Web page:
Figure 21.24 An enhancer may function by bringing proteins into the vicinity of the promoter. An enhancerdoes not act on a promoter at the opposite end of a long linear DNA, but becomes effective when the DNA isjoined into a circle by a protein bridge. An enhancer and promoter on separate circular DNAs do not interact,but can interact when the two molecules are catenated.21.18 Gene expression is associated withdemethylationKey Concepts• Demethylation at the 5 end of the gene is necessary fortranscription.M ethylation of DNA is one of the parameters that controls transcription. Methylation in thevicinity of the promoter is associated with the absence of transcription. This is one of severalregulatory events that influence the activity of a promoter; like the other regulatory events, typicallythis will apply to both (allelic) copies of the gene. However, methylation also occurs as anepigenetic event that can distinguish alleles whose sequences are identical. This can result indifferences in the expression of the paternal and maternal alleles (see 23.20 DNAmethylation isresponsible for imprinting). In this chapter we are concerned with the means by which methylationinfluences transcription.The distribution of methyl groups can be examined by taking advantage of restriction enzymes thatcleave target sites containing the CG doublet. Two types of restriction activity are compared inFigure 21.25.These isoschizomersare enzymes that cleave the same target sequencein DNA, but have adifferent response to its state of methylation.The enzyme Hpall cleaves the sequence CCGG (writingthesequence of only one strand of DNA). But if the second C is methylated,the enzyme can no longerrecognize the site. However, the enzyme Mspl cleaves the same target site irrespective of the state ofmethylationat this C. So Mspl can be used to identify all the CCGG sequences; and Hpall can be used todetermine whether or not they are methylated.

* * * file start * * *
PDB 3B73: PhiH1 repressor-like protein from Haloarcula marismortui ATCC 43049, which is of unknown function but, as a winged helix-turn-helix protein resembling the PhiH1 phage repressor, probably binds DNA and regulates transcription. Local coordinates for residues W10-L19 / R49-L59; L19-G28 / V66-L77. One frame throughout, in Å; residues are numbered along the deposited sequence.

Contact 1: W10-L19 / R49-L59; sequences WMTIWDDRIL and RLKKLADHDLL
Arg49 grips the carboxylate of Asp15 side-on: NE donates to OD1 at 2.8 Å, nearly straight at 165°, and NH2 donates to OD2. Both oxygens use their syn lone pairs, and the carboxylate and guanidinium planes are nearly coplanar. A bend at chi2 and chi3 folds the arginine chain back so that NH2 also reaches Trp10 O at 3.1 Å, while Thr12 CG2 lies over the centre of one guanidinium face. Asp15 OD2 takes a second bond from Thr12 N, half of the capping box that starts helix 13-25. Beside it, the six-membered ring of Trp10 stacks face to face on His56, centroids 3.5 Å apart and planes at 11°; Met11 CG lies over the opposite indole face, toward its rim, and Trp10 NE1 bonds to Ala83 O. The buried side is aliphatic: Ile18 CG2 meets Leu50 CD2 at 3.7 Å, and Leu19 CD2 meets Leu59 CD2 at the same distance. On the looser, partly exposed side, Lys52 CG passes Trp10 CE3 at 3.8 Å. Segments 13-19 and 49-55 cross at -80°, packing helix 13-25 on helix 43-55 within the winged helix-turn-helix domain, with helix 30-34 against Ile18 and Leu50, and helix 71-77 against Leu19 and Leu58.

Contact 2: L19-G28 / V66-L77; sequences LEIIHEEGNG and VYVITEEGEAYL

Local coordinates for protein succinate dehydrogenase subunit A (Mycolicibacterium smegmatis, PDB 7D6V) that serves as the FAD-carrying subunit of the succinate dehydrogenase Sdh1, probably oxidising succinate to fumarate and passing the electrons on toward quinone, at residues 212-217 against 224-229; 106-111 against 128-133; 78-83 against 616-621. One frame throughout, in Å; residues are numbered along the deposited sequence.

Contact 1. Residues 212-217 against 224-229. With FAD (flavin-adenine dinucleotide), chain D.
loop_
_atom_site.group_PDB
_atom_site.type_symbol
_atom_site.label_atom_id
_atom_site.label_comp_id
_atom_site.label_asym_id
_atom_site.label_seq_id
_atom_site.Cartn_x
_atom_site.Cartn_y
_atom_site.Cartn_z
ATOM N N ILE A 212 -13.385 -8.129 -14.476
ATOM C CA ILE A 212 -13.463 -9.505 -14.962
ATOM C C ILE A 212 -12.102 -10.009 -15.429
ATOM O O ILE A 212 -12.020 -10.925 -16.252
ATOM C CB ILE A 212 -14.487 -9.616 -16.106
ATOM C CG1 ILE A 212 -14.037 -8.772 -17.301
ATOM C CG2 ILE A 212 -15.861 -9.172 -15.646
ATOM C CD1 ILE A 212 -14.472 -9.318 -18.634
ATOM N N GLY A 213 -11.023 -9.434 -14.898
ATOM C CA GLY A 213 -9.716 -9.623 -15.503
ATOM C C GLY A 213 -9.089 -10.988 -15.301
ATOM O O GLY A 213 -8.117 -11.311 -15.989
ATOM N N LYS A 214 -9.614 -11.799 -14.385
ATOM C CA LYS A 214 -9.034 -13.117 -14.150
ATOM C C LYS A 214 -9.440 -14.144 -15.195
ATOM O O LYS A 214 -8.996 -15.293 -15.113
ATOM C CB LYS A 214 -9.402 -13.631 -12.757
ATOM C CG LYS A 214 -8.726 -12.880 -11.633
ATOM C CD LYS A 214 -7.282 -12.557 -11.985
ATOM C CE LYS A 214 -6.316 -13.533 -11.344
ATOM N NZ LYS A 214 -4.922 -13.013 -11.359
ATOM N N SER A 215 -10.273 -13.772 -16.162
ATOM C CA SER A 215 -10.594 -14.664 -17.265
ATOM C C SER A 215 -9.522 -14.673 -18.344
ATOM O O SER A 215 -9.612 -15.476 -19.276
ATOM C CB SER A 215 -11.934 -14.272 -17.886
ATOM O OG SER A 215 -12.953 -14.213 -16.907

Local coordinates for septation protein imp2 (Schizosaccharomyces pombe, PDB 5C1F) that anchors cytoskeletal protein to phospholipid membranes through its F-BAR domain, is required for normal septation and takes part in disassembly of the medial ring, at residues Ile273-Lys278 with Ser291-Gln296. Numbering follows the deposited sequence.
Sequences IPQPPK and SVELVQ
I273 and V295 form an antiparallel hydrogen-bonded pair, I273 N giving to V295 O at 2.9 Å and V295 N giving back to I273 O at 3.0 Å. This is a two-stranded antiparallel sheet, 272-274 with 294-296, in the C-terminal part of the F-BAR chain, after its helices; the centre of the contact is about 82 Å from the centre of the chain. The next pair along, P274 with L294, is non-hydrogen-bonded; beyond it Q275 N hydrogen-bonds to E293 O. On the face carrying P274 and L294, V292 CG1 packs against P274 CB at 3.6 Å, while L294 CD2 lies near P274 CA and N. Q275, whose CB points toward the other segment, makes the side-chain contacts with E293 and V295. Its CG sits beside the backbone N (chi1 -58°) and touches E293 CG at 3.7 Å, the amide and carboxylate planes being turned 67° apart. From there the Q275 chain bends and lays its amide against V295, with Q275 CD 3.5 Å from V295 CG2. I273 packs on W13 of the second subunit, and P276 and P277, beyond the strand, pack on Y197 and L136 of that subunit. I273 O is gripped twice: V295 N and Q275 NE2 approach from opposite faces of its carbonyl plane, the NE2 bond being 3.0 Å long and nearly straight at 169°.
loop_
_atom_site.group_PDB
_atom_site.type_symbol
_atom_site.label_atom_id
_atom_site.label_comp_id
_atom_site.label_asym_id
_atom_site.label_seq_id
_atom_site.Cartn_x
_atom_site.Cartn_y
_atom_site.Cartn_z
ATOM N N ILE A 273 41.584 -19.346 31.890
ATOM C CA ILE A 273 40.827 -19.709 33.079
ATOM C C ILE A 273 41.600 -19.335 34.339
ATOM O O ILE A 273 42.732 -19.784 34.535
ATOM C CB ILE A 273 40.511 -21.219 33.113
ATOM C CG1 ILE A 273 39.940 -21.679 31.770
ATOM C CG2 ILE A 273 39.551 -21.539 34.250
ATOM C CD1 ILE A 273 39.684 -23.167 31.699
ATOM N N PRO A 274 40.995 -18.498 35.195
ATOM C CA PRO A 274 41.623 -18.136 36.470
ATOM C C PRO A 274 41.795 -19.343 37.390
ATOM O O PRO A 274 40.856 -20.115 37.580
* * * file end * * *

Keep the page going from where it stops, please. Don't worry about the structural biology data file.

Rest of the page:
With a substrate of nonmethylated DNA, the two enzymes would generate the same restriction bands.But in methylated DNA, the modified positions are not cleaved by Hpall. For every such position, onelarger Hpall fragment replaces two Mspl fragments. Figure 21.26 gives an example.Many genes show apattern in which the state of methylation is constant at most sites, but varies at others. Some of the sitesare methylated in all tissues examined; some sites are unmethylated in all tissues. Aminority of sites aremethylated in tissues in which the gene is notexpressed, but are not methylated in tissues in which thegene is active.So an active gene may be described as undermethylated.Experiments with the drug 5-azacytidine produce indirect evidence that demethylation can result in gene expression. The drug isincorporated into DNA in place of cytidine, and cannot be methylated, because the 5 position is blocked.This leads to the appearance of demethylatedsites in DNA as the consequence of replication (followingthe scheme on the right of Figure 14.35).The phenotypic effects of 5-azacytidine include the induction of changes in the state of cellulardifferentiation; for example, muscle cells are induced to develop from nonmuscle cell precursors. Thedrug also activates genes on a silent X chromosome, which raises the possibility that the state ofmethylation could be connected with chromosomal inactivity. As well as examining the state ofmethylation of resident genes, we can compare the results of introducing methylated or nonmethylatedDNA into new host cells. Such experiments show a clear correlation: the methylated gene is inactive, butthe nonmethylated gene is active. What is the extent of the undermethylated region? In the chickenα-globin gene cluster in adult erythroid cells, the undermethylation is confined to sites that extend from -500 bp upstream of the first of the